MacOS Mojave just gave your Mac new features—here’s how to use them
You should turn on Dark Mode right now.
Software updates can seem like a chore, but they’re really an underrated perk of the gadget world. New hardware, like phones, cost money to upgrade. But new software is typically free, and ideally makes your device, or even just your web browser, better.
Last week, Apple released its annual major software update for iPhones and iPads devices: iOS 12. Now, however, the latest version of its operating system for Macs is available, too. Called macOS Mojave, the update is worth installing. Here’s how to do it, and some of its notable features.
Before you get started
The new software won’t work on all Macs. It runs on MacBooks from early 2015 to the present, and MacBook Airs and MacBook Pros from the middle of 2012 onwards, among other machines.
To see your Mac’s vintage, click on the Apple menu in the upper left, then select About This Mac. That’ll reveal information like its serial number, the year it was released, and what operating system you’re using now. Alas, my trusty MacBook Air from 2011 won’t accept Mojave.
But you don’t have to check out your Mac’s year first: you can just go ahead and attempt to install Mojave and see if it works. Do that through the App Store; Mojave is currently featured in the top spot. (You can also find it in the “Utilities” category.) Click on it to download.
You’ll need about 13 GB of space on your machine to download and apply the update.
One of the most prominent new features is an aesthetic overhaul known as Dark Mode. As the name suggests, it gives the visual elements like toolbars a dusky color that drastically changes the tone of your whole machine. To turn this on, open System Preferences (the app with a big gear on it) and click on General.
You’ll see that your desktop now is a big desert dune at night, and in apps like Messages or Calendar, the text is white and the background is dark. Apple says that this new feature is gentler on your eyeballs if the room you’re in is dark, and that it’s good for photo editors and the like, too. It’s worth trying for a few days to see how your eyes adjust.
A cleaner desktop
I try to keep my computer’s desktop as tidy as possible—but your habits may differ, and you may have allowed your screen to fill up with tons of files and folders that are the digital equivalent of real paper items scattered across your floor or actual desk.
Apple now has a solution for this plight, called Stacks. When you turn on the feature, it will cluster all those files by type, like putting all your JPGs or PDFs in a virtual pile. You can customize how it does this. The chaos is still there, it just looks tidier, and you can scroll through each stack to see the individual items.
Turn this feature on by going to Finder (which you can access by clicking on the smiley-face icon in the dock at the bottom, or just clicking on your desktop), click on the View menu, and you’ll find the option there.
And speaking of your desktop, Apple now offers a new wallpaper setting called “Dynamic Desktop.” That option will allow the background to adjust its appearance in response to the actual time of day where you’re located; it might be nice to use if you feel separated from the natural cycles of the day and want to pretend you have some kind of connection to it through your digital life.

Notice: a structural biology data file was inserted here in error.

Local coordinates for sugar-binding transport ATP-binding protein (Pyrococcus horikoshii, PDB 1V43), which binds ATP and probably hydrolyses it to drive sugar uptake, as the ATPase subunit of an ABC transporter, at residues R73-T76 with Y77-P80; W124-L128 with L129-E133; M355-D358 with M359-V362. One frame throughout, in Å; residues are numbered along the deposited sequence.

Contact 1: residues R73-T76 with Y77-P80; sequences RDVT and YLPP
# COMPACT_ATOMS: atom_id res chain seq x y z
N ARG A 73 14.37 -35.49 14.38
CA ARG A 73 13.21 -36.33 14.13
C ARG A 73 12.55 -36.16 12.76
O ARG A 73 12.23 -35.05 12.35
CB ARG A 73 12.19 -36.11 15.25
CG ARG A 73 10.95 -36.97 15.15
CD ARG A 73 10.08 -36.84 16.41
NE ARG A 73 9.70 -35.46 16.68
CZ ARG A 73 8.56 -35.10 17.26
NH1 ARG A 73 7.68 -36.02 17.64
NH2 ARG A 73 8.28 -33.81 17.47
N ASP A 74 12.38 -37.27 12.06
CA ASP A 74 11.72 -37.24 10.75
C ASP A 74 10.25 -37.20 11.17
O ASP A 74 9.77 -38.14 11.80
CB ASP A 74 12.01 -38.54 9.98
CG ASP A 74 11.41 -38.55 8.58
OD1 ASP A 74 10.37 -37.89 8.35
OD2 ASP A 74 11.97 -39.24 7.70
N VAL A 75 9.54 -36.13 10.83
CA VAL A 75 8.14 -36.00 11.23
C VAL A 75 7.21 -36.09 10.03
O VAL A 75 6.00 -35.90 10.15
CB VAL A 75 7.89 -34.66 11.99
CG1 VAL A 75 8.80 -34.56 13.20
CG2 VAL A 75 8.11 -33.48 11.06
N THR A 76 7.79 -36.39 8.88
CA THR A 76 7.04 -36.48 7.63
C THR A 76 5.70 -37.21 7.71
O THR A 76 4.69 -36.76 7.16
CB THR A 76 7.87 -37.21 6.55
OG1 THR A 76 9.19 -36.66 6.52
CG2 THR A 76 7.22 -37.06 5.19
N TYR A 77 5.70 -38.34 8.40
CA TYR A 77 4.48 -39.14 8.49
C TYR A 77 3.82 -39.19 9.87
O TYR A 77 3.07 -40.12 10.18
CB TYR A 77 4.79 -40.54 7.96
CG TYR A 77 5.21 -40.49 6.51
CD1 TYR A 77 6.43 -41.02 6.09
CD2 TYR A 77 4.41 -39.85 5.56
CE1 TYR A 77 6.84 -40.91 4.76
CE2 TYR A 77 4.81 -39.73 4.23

Usually, the most noticeable changes when a new software version drops are the visual ones: like the aforementioned Dark Mode and Stacks. But the latest version of Safari, part of the new Mojave upgrade suite, takes additional steps to guard your privacy.
Apple described Mojave back at its Worldwide Developers Conference back in June, so we’ve known about its features for a while. Some of the most interesting improvements pertain to online tracking and masking the fingerprint that your computer has online.
For example, the fonts installed on your computer are one way that trackers could identify your computer. Now, Apple is fighting that fingerprinting practice by making your Mac look more anonymous—like giving you a pair of gloves to wear so you don’t leave prints behind when sneaking around. Also, the new OS is battling the Facebook “Like” buttons and other social sharing options that allow social media sites to follow you outside their own infrastructure. Using the new version of Safari, you’ll see a dialog box asking you if you’re cool with Facebook, for example, tracking the sites you visit.
Software updates typically include tweaks beyond just new color modes and privacy boosts. Mojave offers improvements to the Finder and other shortcuts.
For example, selecting a file on your desktop and then clicking the spacebar is already a fun trick to glance at the file or image without opening it in a full-fledged app like Preview. Apple calls that feature Quick Look, and now the company is expanding what it can do—in a Quick Look view, you’ll be able to crop a photo or do simple trimming tasks to an audio of video clip, too.
Screenshots, currently something you take by hitting command, then shift, then 4, now have more robust options: find those by hitting command, then shift, then 5.
This isn’t a comprehensive list of all the changes, but a few other additions are worth highlighting because they represent further continuity between the experience you have on an iOS device and on your Mac. Now, you’ll see Mac apps that you’re used to seeing on your phone: Voice Memos, Stocks, News, and Home, for controlling smart devices in your house.
Curious to try this all out on a more granular level? Grab the update from the App Store on your Mac and explore the virtual deserts of Mojave.